The world’s biggest international oil and gas firms continue to pledge lower-emission operations to supply the world with the hydrocarbons it needs and will need in the future. Unfortunately for Big Oil, not all basins and areas of production are equal, so companies have focused in recent years on investing in the most prolific operations that yield the most profitable oil with relatively lower emissions than in other locations.
To keep investors in the sector, the largest oil firms continue to tout their progress in reducing emissions. But to create additional value for shareholders via higher returns, companies are prioritizing specific basins and resources they believe will yield the cheapest-to-extract oil and natural gas in their portfolios.
In the era of ESG investment and the energy crisis following the Russian invasion of Ukraine, Big Oil is now juggling the need to keep producing oil and gas with the imperative to cut emissions if they want to continue to have a license to operate.
Despite the surge in renewable energy in recent years, the world still relies on fossil fuels for more than 80% of its energy needs.
“Strike The Right Balance”
Policies and companies need to strike the right balance between energy security and ways to cut emissions from oil and gas, ExxonMobil’s chief executive Darren Woods said at the CERAWeek by S&P Global conference last week.
“It would be a mistake to abandon any one of those objectives,” Woods added.
ExxonMobil targets to grow its Permian production to 1 million barrels per day (bpd) and, at the same time, reach net-zero emissions at its operated unconventional assets in the Permian by 2030.
“One of the points in doing that is to demonstrate to the world that we can do both,” Woods at CERAWeek.
Exxon is also one the least emission-intensive refiners in the world, the executive added.
If Exxon doesn’t make the diesel and gasoline the world needs, someone else – with higher emission intensity operations – will, and there wouldn’t be a net benefit for the world in terms of emissions abatement, Woods noted.
There is a recognition of how urgent the issue is and “how enormous the lift is,” he said. The solutions will vary according to the circumstances around the world, Woods said.
The other U.S. supermajor, Chevron, said on its Investor Day 2023 last month, “We’re making progress toward our upstream CO2 intensity reduction targets. We continue to prioritize the projects expected to return the largest reduction in carbon emissions cost efficiently.”
Chevron looks to advance more than 100 projects this year to lower the carbon intensity of its operations, focusing on energy management, flaring reduction, and methane management, among others.
“Our goal on methane is simple – keep it in the pipe.”
The New Advantaged Resources
Very productive fields and newer basins tend to be less emission-intensive per barrel due to the sheer volumes of production and new designs to make extraction in newer fields less carbon-intensive, by electrifying operations, for example, analysts tell The Wall Street Journal.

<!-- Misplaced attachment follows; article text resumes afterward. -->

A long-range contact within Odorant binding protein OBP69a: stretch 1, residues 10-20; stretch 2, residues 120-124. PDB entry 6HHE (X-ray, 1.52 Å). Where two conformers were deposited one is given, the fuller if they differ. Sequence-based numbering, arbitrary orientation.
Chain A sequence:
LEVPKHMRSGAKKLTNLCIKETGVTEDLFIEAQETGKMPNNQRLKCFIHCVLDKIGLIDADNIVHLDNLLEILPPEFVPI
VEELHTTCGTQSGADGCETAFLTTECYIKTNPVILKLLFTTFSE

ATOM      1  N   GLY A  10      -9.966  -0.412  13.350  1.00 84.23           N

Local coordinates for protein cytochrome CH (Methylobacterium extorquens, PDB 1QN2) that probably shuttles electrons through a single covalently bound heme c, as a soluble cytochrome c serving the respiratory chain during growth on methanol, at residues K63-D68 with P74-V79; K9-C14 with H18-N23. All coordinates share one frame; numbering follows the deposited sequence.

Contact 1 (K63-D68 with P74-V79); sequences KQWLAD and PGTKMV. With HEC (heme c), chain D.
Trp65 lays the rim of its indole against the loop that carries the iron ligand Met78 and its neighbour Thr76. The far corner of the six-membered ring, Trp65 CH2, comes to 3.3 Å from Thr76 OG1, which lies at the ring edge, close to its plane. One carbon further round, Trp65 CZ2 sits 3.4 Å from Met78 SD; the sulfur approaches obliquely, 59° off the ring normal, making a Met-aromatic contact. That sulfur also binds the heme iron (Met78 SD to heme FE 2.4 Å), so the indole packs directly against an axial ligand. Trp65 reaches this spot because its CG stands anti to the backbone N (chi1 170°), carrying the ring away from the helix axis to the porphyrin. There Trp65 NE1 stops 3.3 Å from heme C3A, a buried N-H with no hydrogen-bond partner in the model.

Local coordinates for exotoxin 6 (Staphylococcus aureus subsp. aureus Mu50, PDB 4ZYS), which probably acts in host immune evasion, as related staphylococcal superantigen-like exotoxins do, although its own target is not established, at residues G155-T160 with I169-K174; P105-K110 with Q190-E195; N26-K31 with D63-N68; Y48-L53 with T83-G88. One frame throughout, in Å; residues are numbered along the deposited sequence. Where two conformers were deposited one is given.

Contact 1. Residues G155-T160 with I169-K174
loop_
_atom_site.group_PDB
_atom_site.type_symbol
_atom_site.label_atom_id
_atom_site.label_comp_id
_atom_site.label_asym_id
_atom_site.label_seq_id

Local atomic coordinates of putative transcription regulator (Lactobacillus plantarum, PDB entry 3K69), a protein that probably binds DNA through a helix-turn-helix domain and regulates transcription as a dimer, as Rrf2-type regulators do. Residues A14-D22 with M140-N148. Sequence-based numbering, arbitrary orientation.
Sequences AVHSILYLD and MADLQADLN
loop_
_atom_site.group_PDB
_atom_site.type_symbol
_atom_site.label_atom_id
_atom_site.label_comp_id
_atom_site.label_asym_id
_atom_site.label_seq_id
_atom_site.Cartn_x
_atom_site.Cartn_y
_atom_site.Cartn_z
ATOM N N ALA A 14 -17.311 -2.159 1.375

In the deepwater U.S. Gulf of Mexico and onshore Saudi Arabia, per-barrel production is among the cheapest and cleanest at the same time because the wells there are very productive, Julie Wilson, research director of global exploration at Wood Mackenzie, told the Journal.
Norway also boasts some of the lowest-emission barrels globally.
Operators offshore Norway have started to replace gas turbines with electricity from onshore – Norway’s electricity comes predominantly from hydropower – bringing down emissions from the newer oilfields.
For example, Phase 2 of the giant Johan Sverdrup oilfield will emit 0.67 kilograms (kg) of CO2 per barrel of produced oil, thanks to power from shore, operator Equinor says. The global average is 15 kg/barrel, according to the Norwegian major.
However, “truly advantaged resources, with low breakeven (resilience to low prices) and emissions (sustainability in scope 1 and 2 terms) are anything but plentiful,” Andrew Latham, Vice President, Energy Research at Wood Mackenzie, said in a recent report.
“The world is far from the end of the hydrocarbon era,” Latham said.
According to WoodMac’s base-case Energy Transition Outlook (ETO), oil demand peaks in 2030, before declining slowly to 94 million barrels per day (bpd) in 2050. Even in the Accelerated Energy Transition (AET) outlook of global net zero by 2050 and achieving the most ambitious targets in the Paris Agreement, oil demand will still be 33 million bpd by 2050.
“As things stand, we see enough to satisfy only about half of our base-case oil and gas demand forecast to 2050,” WoodMac’s Latham says.
“This problem of ‘peak advantage’ looms ever larger and presents a huge and urgent call to action. As recent supply interruptions serve to remind us, we neglect the upstream at our peril. Both oil and, in particular, gas will continue to need huge and sustained investment.”